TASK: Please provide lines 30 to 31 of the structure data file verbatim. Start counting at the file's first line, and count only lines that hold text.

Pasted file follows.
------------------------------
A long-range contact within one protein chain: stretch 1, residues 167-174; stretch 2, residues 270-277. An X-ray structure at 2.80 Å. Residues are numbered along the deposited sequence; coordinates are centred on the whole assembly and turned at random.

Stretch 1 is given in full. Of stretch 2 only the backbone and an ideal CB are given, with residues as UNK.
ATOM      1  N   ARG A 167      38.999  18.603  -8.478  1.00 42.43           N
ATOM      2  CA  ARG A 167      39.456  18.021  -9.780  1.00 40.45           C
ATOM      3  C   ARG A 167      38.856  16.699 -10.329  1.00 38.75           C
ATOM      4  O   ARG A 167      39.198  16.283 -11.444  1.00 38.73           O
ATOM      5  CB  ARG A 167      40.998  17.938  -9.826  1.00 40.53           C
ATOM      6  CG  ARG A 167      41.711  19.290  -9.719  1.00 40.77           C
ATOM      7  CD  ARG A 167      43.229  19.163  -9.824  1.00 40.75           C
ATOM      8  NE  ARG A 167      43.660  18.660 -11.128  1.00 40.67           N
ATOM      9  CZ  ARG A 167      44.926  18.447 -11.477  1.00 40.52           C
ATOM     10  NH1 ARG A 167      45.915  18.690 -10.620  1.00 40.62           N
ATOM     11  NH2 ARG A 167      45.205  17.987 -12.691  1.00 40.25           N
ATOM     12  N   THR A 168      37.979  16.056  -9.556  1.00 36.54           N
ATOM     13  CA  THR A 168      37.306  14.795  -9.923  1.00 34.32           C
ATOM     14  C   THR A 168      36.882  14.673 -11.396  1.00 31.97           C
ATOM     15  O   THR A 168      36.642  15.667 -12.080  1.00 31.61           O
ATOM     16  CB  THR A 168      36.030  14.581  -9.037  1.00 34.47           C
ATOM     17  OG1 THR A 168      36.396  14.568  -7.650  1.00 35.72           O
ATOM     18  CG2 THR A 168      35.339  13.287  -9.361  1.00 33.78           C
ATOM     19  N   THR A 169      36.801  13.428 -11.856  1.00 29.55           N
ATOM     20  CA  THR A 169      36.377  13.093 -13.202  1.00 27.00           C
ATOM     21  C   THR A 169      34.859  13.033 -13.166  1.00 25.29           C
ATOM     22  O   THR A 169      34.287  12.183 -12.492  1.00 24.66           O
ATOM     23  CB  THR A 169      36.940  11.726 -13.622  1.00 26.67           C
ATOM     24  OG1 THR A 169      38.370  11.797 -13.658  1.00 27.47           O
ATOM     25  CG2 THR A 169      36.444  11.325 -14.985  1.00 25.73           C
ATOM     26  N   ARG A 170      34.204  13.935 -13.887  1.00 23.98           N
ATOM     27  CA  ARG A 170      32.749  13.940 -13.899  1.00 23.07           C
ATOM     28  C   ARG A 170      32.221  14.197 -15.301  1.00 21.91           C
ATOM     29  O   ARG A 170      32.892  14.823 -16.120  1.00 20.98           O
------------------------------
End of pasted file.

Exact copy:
ATOM     28  C   ARG A 170      32.221  14.197 -15.301  1.00 21.91           C
ATOM     29  O   ARG A 170      32.892  14.823 -16.120  1.00 20.98           O